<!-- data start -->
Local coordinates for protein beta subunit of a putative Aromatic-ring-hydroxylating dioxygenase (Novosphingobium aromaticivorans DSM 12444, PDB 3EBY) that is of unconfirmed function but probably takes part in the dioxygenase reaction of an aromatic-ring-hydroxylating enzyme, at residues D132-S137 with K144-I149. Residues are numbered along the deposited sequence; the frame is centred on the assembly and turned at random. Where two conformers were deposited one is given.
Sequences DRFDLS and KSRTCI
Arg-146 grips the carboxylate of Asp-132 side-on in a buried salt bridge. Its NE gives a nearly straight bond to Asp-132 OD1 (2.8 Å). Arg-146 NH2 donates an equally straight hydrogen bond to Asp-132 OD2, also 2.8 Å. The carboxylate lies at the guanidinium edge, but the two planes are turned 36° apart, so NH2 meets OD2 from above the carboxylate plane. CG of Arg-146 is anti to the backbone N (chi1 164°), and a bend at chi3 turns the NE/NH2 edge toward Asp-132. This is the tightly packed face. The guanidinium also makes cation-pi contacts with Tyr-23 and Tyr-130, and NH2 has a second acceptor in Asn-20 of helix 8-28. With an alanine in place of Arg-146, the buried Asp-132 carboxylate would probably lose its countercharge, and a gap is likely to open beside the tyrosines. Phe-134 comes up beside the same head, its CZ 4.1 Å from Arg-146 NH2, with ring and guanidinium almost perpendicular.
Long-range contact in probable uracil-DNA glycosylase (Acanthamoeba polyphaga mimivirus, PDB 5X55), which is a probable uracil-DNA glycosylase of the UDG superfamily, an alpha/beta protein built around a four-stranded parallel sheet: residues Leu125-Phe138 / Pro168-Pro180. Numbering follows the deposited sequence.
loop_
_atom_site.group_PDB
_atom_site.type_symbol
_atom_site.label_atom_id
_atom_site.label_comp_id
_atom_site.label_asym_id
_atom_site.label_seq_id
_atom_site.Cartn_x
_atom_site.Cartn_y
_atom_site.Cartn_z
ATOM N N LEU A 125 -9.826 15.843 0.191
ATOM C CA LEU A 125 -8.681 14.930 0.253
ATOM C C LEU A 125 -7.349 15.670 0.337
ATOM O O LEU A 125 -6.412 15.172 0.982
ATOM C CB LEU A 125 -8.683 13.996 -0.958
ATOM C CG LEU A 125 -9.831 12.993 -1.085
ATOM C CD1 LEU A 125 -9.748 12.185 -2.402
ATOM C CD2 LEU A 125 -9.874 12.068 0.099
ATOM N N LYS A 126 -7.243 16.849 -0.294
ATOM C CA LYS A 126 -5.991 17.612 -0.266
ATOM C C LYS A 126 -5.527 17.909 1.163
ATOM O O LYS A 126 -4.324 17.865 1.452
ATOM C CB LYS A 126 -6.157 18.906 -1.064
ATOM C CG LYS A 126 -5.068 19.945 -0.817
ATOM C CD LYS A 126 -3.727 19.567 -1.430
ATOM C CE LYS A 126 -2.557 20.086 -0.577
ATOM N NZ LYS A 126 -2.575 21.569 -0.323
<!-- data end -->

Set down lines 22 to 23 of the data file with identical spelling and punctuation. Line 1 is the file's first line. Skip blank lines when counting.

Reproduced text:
ATOM C CD2 LEU A 125 -9.874 12.068 0.099
ATOM N N LYS A 126 -7.243 16.849 -0.294